RadioSurvivor's avatarRadio Survivor @RadioSurvivor
There’s got to be someone on your list who wants a radio purse radiosurvivor.com/2013/12/02/hol…

Check out the radio tower tie….Dan

HamRadioSupply's avatarAmateurRadioSupplies @HamRadioSupply
New post: What the heck is a grid dip meter? goo.gl/C9BTnR

I wrote this yesterday for the AmateurRadioSupplies.Com blog…Dan

ARRL_PR's avatar

ARRL Media & PR @ARRL_PR
Get tips on #HamRadio PR & promotion! The December issue of #ARRL‘s CONTACT! has been posted! bit.ly/bRzdks

From the trade magazines: satellite tracking, online circuit design, open-source test board

More cool stuff from the electronics engineering trade magazines….Dan

LEO satellite tracking in your backyard. Learn how one guy built his own satellite tracking system in his backyard.

The rise of the online circuit-design collective. Though still in the infancy stage, design and simulation tools that run entirely in the browser are pushing their way onto the EDA landscape. The ultimate goal is that they become essential players within the realm of professional design.

Test and measurement  turns to open source, Kickstarter. The field of test and measurement is set to benefit from open-source software applications if a Kickstarter fundraising project is successful. The Red Pitaya is a credit card-sized, reconfigurable measurement board with 60MHz of input bandwidth and an onboard Xilinx Zinq FPGA to perform signal processing.

How to build a WWVB receiver?

A recent news story about the 50th anniversary of WWVB got me to thinking about building my own WWVB receiver. I Googled “wwvb kits” and came up with the following:

Unfortunately, all of these kits use a little PC board made by a company called C-MAX, and the company has either discontinued making the IC that powers this module or simply quit selling this module in the U.S. As recently as a couple of years ago, Digikey actually sold this module for about seven bucks.

There are several Web pages that show how to interface the CMMR-6 module to an Arduino or a PIC processor. Here are two:

A couple of companies in the UK seem to still have the modules in stock. The price from a company called Earthshine is only six pounds, but that doesn’t include shipping, of course.

There are some plans that don’t  use the C-MAX chip, but, of course, they’re much more complex. One guy designed his own receiver, but it’s quite a bit more complex than simply using a single chip. There are also several commercial receivers available, but the cheapest one I found is $220.

There are several Web pages that describe how to use the WWVB receiver modules from “atomic clocks.” One of the projects scavenges the WWVB module from a Sony clock. The second uses the module from an Atomix 13131. The Atomix 13131 costs as little as $13.

So, I’m still unsure which way I’m going to go here, but it looks as though hacking an existing clock might be the way to go, especially if I can find one at a thrift shop or garage sale.

From the trade magazines: litz wire, vector network analyzers, SDR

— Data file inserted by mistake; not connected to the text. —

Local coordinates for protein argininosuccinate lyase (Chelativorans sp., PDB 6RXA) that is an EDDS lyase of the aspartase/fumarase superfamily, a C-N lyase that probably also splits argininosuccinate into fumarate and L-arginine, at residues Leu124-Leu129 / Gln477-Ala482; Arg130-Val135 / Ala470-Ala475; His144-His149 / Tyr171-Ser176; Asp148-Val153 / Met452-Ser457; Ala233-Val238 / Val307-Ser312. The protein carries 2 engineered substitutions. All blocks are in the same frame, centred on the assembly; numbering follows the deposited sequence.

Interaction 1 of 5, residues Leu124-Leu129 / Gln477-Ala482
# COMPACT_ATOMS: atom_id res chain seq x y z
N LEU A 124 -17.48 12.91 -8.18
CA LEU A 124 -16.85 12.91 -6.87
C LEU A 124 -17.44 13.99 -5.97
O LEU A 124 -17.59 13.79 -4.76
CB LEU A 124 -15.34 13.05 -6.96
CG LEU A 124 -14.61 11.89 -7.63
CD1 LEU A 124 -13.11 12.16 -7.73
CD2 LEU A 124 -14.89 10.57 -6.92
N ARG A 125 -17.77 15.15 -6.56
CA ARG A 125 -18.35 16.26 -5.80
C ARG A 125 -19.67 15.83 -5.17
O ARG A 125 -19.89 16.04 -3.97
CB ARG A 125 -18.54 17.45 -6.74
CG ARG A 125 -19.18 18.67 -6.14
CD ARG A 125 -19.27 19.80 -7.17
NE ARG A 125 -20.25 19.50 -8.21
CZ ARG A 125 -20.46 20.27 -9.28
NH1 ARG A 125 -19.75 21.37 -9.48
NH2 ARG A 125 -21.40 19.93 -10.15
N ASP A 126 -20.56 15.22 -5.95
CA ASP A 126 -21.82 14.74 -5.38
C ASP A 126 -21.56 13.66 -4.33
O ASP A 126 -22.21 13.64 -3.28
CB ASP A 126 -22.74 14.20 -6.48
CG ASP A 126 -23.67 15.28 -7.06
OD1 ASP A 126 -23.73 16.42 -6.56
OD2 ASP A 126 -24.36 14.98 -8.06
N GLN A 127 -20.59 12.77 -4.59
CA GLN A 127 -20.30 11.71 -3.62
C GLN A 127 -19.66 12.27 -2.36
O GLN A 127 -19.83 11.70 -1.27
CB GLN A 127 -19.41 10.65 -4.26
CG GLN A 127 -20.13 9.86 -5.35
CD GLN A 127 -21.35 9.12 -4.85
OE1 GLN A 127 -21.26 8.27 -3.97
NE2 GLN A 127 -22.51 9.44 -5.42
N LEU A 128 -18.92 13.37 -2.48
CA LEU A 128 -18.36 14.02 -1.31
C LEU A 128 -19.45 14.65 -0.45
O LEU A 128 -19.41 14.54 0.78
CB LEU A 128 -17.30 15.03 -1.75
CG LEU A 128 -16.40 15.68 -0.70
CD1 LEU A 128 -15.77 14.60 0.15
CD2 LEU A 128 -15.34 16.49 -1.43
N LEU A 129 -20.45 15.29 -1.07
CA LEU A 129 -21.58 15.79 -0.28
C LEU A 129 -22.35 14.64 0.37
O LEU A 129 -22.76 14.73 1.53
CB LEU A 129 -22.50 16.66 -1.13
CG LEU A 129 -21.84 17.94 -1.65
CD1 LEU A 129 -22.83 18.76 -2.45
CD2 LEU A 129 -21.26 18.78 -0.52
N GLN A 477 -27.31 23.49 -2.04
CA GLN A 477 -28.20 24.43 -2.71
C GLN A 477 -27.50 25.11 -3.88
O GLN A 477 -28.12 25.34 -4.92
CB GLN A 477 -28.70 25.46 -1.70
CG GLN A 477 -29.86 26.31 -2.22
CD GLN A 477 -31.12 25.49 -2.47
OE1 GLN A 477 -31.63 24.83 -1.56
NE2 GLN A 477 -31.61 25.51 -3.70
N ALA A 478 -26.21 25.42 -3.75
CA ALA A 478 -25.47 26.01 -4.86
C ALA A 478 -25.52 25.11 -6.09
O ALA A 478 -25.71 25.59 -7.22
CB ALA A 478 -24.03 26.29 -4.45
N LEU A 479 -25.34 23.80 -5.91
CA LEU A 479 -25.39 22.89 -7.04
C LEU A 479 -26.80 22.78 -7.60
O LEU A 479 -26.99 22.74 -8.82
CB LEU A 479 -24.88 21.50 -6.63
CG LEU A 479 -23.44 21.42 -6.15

Another selection of amateur radio related items appearing recently in the electronic engineering trade publications.

Litz wire and other component cleverness
If you’re not familiar with it, litz wire is not named after a person or a place. It’s short for Litzendraht, the German term for braided, stranded, or woven wire. It’s a very clever solution to the problems and inefficiencies caused by the skin effect — as the frequency of the current that a wire carries increases, the current tends to go to the outside of the wire.

Vector network analyzers support versatile testing
Among the most valuable of RF/microwave test tools is the vector network analyzer (VNA), which can measure amplitude and phase with frequency. VNAs have long become associated with the measurements of complex impedance parameters—such as scattering (S) parameters—using the test data to design efficient impedance matching networks for the optimum transmission of high-frequency signals through active and passive devices and networks. At present, VNAs are available from both well-known and not-so-well-known instrument manufacturers, in both bench top and portable configurations for making measurements on high-frequency (HF) through millimeter-wave-frequency signals.

Integrated RF analog, multi-standard, software-defined radio receivers
The scaling of CMOS technologies typically has a great impact on analog design. The most severe consequence is the reduction of the voltage supply. Imec and Renesas have managed to put a complete, high-performance SDR (Software Defined Radio) receiver into a 28nm CMOS process with a 0.9V power supply. The IC has everything except a PLL on a single monolithic chip. (See Figure 1.) This is an impressive integration of analog functionality.

From my Twitter feed: no code test, Contest U, iPhone sig gen

Jeff K1NSSJeff K1NSS @K1NSS
NO CODE TEST! If that don’t grab ‘em, I argue MIGHT AS WELL! Outreach according to http://www.dashtoons.com  #hamr #qrp pic.twitter.com/vAngtDNmmu

Matt MaszczakMatt Maszczak @rocknrollriter
For the new or newer op looking into contesting: http://www.arrl.org/news/view/dayton-contest-university-videos-available-on-youtube?utm_source=twitterfeed&utm_medium=facebook …

Jacob BeningoJacob Beningo @Jacob_Beningo
Turn a Smart Phone into a Signal Generator | EDN http://www.edn.com/electrical-engineer-community/industry-blog/4416138/1/Turn-a-Smart-Phone-into-a-Signal-Generator … via @edncom

From the trade magazines: capacitors, inductors, radio architectures

Temperature and voltage variation of ceramic capacitors. Read the data sheet! This tutorial explains how ceramic capacitor type designations, such as X7R and Y5V, imply nothing about voltage coefficients. You must check the data sheet to really know, how a specific capacitor will perform under temperature and voltage.

Circuit measures capacitance or inductance. You don’t need a fancy LC meter to measure capacitance or inductance. This short article show you how to do it with a function generator, multimeter, frequency counter, and an oscilloscope. Hmmmmm. By the time you get that all lashed up, it might have been quicker to just buy one of these LC meters from China.

Understand Radio Architectures. This is the first in a series of excerpts from the book RF Circuit Design, 2e by Christopher Bowick. Even though this appears in an engineering trade magazine, some of this is pretty basic stuff. You even get a schematic for a crystal radio!